Tag Archives: Genovese family

United States Indicts 10 Mafia Suspects

Acting Boss of Bonanno organized crime family and 9 other members of La Cosa Nostra indicted for racketeering and related charges


NEW YORK — Following an investigation led by U.S. Immigration and Customs Enforcement’s (ICE) Homeland Security Investigations (HSI) New York working jointly with the U.S. Department of Labor (DOL), U.S. Department of State’s Diplomatic Security Service, the New York City Police Department (NYPD), and the United States Attorney’s Office for the Southern District of New York (SDNY), 10 individuals are being charges with racketeering and other offenses in connection with the activities of the organized crime families of La Cosa Nostra.

The indictment charges eight members of the Bonanno Family: Acting Boss Joseph Cammarano, Jr., Consigliere John Zancocchio, Joseph Sabella, George Tropiano, Albert Armetta, Domenick Miniero, Joseph Santapaolo, and Simone Esposito, all with with racketeering conspiracy involving a wide range of crimes, including extortion, loansharking, wire and mail fraud, narcotics distribution, and conspiracy to commit murder. Genovese Family member Ernest Montevecchi is charged with participating in that conspiracy as well. Several of the defendants and Luchese Family member Eugene Castelle are charged with conspiracy to commit extortion. Armetta is additionally charged with assault resulting in serious bodily injury in aid of racketeering, and aiding and abetting the same.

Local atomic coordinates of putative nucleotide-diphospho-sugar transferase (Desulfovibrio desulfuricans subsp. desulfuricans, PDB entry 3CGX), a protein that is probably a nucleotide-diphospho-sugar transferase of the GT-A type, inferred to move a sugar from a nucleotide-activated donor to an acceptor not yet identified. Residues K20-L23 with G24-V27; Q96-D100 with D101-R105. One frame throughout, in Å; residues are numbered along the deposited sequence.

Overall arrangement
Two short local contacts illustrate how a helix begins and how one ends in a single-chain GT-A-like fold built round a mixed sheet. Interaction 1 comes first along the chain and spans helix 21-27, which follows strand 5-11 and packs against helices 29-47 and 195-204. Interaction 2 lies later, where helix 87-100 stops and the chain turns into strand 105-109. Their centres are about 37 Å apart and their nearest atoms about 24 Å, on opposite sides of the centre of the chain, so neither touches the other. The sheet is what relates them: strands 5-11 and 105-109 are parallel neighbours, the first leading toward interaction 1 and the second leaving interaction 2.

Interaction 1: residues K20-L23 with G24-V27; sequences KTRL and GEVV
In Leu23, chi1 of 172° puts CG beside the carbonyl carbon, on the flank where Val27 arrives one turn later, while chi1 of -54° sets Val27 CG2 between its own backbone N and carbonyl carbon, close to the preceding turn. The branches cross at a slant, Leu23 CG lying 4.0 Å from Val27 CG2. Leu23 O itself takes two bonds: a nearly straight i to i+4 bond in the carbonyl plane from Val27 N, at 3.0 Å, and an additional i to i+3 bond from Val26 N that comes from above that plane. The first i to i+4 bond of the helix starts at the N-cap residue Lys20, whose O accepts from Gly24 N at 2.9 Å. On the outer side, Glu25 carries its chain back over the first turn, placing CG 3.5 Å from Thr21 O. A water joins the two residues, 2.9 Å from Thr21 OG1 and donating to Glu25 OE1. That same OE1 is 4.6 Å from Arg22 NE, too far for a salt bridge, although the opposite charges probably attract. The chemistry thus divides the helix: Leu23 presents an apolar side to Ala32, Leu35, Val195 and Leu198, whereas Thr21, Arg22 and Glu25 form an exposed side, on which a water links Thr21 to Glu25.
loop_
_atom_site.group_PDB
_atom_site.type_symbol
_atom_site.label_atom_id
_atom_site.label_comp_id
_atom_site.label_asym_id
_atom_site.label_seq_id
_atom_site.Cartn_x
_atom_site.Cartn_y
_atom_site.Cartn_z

“The members of this criminal organization have pending charges from drug dealing and fraud to loansharking and conspiracy to commit murder,” said Angel M. Melendez, special agent in charge of HSI New York. “HSI will continue to work with our law enforcement partners to investigate and dismantle criminal organization like La Cosa Nostra and the Bonanno family.”